No 11, 2007

Publication of the Month

 

 

November 11/07:

Detection of DNA antibodies - ELISA vs CLIFT

 

Antibodies to double-stranded DNA (dsDNA) are one of the 11 diagnostic criteria for the classification of SLE, which were established by the American Rheumatism Association (ARA) in 1982. In addition, dsDNA antibodies reflect disease activity, serve as a predictor of disease exacerbation and are suitable to monitor the response to therapy.

Sensitivity and specificity of dsDNA antibodies in SLE are highly dependent on the method used. The most frequently used methods in routine clinical laboratories are Farr assay (RIA), CLIFT (Crithidia luciliae immunofluorescence test), and ELISA. The Farr was the first quantitative anti-dsDNA assay used and remains the standard reference method. However, it is time-consuming, technically more difficult, and involves the use of radioactive dsDNA. CLIFT is highly specific though its sensitivity is recognised as being low. It also becomes cumbersome when large numbers of samples are involved, and is not quantitative unless the titre is determined by assaying serial sample dilutions. On the other hand, ELISA systems for anti-dsDNA are straightforward, rapid, quantitative, and reproducible but require highly purified antigens. Moreover, commercial anti-dsDNA ELISA kits are inconsistent in terms of performance which may relate to the antigens selected. To overcome these issues, many laboratories use a combination of methods for dsDNA antibody measurement – e.g. screen with ELISA and confirm with CLIFT. The problem then becomes what to do when there are discrepancies in the different method results.

In the following study the authors evaluate the clinical significance of ELISA positive but CLIFT negative results:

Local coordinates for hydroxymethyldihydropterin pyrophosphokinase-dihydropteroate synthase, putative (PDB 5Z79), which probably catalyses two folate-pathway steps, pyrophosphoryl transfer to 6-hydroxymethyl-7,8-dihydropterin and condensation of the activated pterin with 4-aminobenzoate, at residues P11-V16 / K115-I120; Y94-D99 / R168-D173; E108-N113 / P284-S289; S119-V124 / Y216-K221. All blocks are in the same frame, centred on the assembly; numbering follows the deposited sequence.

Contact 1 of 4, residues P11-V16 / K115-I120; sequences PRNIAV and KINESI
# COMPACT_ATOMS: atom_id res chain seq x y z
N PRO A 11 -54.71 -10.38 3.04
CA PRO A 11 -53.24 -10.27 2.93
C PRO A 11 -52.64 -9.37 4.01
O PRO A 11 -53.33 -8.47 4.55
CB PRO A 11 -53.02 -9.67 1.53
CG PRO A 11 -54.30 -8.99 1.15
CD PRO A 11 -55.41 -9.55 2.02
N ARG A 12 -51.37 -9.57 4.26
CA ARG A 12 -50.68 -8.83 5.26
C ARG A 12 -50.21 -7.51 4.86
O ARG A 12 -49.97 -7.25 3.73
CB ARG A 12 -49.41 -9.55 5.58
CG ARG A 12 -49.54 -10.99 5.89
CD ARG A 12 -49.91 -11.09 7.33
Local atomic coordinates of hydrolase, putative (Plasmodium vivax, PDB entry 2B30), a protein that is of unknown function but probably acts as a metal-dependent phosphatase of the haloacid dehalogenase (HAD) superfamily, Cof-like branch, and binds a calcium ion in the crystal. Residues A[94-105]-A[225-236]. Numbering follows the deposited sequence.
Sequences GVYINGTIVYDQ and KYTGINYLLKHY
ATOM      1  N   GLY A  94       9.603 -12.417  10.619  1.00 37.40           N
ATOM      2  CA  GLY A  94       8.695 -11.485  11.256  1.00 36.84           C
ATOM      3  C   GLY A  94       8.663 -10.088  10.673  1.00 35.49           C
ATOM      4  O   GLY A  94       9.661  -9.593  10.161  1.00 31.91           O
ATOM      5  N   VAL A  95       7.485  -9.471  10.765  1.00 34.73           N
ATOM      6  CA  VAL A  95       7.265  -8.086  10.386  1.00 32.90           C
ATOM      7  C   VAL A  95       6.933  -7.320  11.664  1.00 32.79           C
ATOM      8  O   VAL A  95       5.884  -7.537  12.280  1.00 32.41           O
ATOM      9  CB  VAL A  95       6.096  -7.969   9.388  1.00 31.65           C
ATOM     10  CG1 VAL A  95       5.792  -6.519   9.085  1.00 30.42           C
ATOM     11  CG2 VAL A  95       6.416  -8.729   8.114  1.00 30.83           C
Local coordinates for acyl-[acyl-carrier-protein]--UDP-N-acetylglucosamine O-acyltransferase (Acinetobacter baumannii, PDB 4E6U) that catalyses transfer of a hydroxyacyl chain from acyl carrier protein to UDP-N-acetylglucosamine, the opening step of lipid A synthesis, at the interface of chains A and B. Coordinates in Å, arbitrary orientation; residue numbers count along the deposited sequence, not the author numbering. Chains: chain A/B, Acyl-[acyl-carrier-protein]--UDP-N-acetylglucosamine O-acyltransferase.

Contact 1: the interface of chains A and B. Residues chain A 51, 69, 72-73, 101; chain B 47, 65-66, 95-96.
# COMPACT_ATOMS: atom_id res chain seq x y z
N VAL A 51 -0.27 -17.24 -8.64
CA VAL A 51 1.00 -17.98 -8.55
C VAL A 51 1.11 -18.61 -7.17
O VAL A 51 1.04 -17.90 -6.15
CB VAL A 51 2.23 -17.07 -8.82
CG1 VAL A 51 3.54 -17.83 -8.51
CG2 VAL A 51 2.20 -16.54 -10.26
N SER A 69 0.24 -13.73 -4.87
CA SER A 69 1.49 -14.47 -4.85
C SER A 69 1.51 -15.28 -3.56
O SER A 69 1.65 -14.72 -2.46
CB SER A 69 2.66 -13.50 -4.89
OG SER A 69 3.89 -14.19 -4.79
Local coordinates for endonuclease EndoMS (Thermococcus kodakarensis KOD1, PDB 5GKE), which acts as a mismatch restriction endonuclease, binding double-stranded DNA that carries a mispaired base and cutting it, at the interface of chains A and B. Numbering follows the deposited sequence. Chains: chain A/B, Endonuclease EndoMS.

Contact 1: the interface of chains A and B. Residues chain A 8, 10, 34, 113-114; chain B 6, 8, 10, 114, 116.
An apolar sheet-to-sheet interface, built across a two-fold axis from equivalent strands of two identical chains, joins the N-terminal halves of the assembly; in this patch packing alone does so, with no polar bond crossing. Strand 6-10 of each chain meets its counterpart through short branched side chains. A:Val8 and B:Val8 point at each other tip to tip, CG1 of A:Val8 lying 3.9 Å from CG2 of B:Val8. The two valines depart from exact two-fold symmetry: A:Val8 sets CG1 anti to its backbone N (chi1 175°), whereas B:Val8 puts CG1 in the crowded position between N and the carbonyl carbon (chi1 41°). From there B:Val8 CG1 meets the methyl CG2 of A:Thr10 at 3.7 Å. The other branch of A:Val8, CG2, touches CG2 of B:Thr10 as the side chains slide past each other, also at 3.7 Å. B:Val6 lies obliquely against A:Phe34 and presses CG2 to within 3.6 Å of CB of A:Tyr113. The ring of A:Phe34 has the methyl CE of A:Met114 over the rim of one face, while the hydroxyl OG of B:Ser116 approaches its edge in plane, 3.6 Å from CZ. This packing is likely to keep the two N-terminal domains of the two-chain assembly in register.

• Kim KH, Han JY, Kim JM, Lee SW, Chung WT:
    Clinical significance of ELISA positive and immunofluorescence negative anti-dsDNA antibody
    Clin Chim Acta 2007, 380:182-185

371 patients were tested with ELISA (Scimedx, USA) and CLIFT (MBL, Japan) according to the manufacturers’ instructions. 93 blood donors were found negative by both assays. Of 131 ELISA positive samples, 60 were negative with the CLIFT.

Of the 60 discrepant samples, 44 were available in sufficient amounts for further analysis. These samples, as well as the 93 blood donors found negative in both the ELISA and the CLIFT, were further tested using Farr and another 3 commercial dsDNA ELISA tests. Full clinical review was performed on these patients to determine the clinical relevance of the results. 35 (79.5%) of the 44 discrepant samples had 3 or more SLE criteria, excluding the anti-dsDNA criterion. The performance of the kits and methods was as follows:

Kit Antigen

Sensitivity

Specificity

Efficiency

QuantaLite Calf thymus

54.29

95.10

84.67

Euroimmun Salmon testis

11.43

97.06

75.18

MesaCUP Bacteriophage

77.14

94.12

89.78

Scimedx Plasmid

100.00

91.18

93.43

CLIFT  

(0.00)

(100,00)

74.45

Farr Recombinant

74.29

92.16

87.59

Table: Diagnostic efficiency of different anti-dsDNA tests with respect to the number of SLE criteria present for the 44 anti-dsDNA ELISA positive and CLIFT negative patients and for 93 healthy blood donors.

Although the study is limited by the fact that not all samples were tested by all methods, it still gives a likely indication as to the usefulness of the different methods in a clinical setting. The results of the study showed that some anti-dsDNA ELISA kits have diagnostic efficiencies that are similar to that of the Farr assay. The study identifies a group of patients that are ELISA positive but CLIFT negative for anti-dsDNA, and indicates that the majority of these patients have clinically relevant SLE.

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